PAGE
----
Choco, with the wise look of a pre-historical man, told me that there was no chicha de jora like the other, that they always prepare it differently. After thinking that there could not be a Choco like another Choco, I said goodbye to him, but not before giving him my novel and giving him two more copies to give them to the Huanchaco Library (a place made of wood with the physiognomy of a bar of the far west, where one can sit and read books for free and take a book for 3 or 4 days leaving their ID. And where they screen movies on Fridays, also free).
After a nap on the benches of a park and the respective bath in the sea, we were preparing, F., MD and I, to find a good place to suck a well-frozen Pilsen Trujillo and observe, in the words of the thin Spinetta, how The day sits to die.
We walked lax along the main avenue, while some Trujillo families and one or another tourist tried to fish leaning on the railing of the pier. Finally, we landed on the second floor of a cevichería, where we steeked our elbow and enjoyed the sunset, with the foreground image of the cattails embedded in the sand and the still shadow of the surfers waiting a good wave, while some traveling musicians rehearsed Creole waltzes.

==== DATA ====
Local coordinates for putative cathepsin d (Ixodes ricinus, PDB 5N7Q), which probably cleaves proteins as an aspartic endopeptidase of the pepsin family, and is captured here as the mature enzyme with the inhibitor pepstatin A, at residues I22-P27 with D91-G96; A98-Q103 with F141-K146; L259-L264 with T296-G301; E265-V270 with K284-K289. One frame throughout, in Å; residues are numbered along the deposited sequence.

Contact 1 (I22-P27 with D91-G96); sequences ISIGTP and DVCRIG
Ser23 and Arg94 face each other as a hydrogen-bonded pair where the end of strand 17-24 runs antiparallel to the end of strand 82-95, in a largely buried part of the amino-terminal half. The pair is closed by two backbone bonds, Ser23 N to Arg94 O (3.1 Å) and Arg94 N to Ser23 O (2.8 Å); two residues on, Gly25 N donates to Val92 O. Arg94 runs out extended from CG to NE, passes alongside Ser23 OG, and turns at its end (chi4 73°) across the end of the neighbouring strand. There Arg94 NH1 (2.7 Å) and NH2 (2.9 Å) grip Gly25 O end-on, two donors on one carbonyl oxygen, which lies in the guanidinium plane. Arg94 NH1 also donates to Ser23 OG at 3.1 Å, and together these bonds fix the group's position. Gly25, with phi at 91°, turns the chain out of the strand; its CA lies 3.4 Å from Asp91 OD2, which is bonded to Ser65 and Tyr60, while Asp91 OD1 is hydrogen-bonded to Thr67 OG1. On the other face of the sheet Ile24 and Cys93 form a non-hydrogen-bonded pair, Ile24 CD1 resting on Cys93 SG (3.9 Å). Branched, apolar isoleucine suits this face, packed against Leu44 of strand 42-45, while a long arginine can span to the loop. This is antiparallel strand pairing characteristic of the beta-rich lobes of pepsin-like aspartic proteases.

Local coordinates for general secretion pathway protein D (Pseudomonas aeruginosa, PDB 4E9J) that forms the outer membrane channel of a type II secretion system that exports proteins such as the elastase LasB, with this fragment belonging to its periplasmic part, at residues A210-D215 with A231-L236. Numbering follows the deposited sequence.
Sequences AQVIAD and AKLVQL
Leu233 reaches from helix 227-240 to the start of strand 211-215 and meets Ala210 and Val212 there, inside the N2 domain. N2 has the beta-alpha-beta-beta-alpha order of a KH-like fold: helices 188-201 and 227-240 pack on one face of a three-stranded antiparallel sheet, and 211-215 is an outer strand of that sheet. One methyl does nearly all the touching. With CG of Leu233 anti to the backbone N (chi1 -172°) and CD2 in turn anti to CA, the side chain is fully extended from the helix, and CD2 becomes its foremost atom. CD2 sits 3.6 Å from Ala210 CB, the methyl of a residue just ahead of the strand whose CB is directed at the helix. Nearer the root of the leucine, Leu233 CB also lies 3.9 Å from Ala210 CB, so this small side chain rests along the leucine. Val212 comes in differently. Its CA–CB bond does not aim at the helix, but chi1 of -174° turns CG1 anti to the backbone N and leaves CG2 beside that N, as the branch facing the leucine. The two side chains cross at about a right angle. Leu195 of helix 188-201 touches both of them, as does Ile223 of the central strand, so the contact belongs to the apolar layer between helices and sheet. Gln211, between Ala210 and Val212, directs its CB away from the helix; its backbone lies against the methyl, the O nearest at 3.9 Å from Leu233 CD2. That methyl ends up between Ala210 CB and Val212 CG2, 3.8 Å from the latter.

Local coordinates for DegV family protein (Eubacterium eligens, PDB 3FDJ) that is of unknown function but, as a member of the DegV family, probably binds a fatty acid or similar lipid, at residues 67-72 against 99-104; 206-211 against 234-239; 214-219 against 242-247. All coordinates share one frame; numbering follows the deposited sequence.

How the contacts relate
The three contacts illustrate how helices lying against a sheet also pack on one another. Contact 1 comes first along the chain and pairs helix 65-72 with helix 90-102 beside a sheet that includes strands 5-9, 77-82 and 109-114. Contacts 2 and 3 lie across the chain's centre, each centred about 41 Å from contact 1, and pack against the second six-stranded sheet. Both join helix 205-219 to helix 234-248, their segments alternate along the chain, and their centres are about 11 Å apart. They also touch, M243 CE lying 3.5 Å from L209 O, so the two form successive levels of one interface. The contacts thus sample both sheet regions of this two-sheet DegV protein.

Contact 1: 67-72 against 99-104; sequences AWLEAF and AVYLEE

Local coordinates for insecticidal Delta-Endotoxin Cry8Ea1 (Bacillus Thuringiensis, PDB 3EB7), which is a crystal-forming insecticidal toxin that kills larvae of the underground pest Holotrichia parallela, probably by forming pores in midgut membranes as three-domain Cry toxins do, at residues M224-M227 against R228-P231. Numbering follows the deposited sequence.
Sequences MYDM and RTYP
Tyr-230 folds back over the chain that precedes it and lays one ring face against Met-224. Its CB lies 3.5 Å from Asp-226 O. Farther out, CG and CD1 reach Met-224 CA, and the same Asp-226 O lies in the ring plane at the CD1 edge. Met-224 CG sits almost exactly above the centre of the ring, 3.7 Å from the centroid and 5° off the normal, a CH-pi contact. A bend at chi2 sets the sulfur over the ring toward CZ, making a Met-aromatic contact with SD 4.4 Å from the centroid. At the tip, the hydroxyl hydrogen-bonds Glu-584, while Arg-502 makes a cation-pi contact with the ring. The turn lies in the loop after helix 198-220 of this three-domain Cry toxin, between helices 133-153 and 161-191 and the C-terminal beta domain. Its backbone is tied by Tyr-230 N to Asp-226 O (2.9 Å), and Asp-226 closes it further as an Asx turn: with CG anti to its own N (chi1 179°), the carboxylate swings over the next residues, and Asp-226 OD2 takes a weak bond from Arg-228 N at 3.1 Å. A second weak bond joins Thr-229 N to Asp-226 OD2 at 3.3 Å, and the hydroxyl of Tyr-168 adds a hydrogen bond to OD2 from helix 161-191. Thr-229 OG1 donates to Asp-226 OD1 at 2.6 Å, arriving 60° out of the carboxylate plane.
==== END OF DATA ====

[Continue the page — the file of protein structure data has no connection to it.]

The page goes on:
At night, we had two options: go to the city, to the Trujillo Book Fair - the initial excuse of our escape from Lima, where the day before we had presented our novels - and share flattery with other writers, journalists, editors and intellectuals and, if it turned out, sell some books. Or stay in Huanchaco and go to a campfire. A prolific friend and writer, Tim, who came from Pimentel, had invited us to a campfire with his nice companion, Lesly, her two friends and her little daughters. However, before we could decide where we were going, we found ourselves looking for firewood and stones to build the base of the bonfire on the sand. In the firelight, between chela and chela and laughter and laughter, after meeting two young mothers, single and wrestlers: Vivi, a pisqueña who worked at the Naylamp hostel as a cook, and Jesus, a huanchaquera masseuse, one with ethics and that "he only did professional work" - as he always responded to our suspicions-, while F. lay lost among the rocks in his introspective incontinences and MD buried the chelas on the shore so they would not heat up, I had a revelation: that night we had Decided by true literature.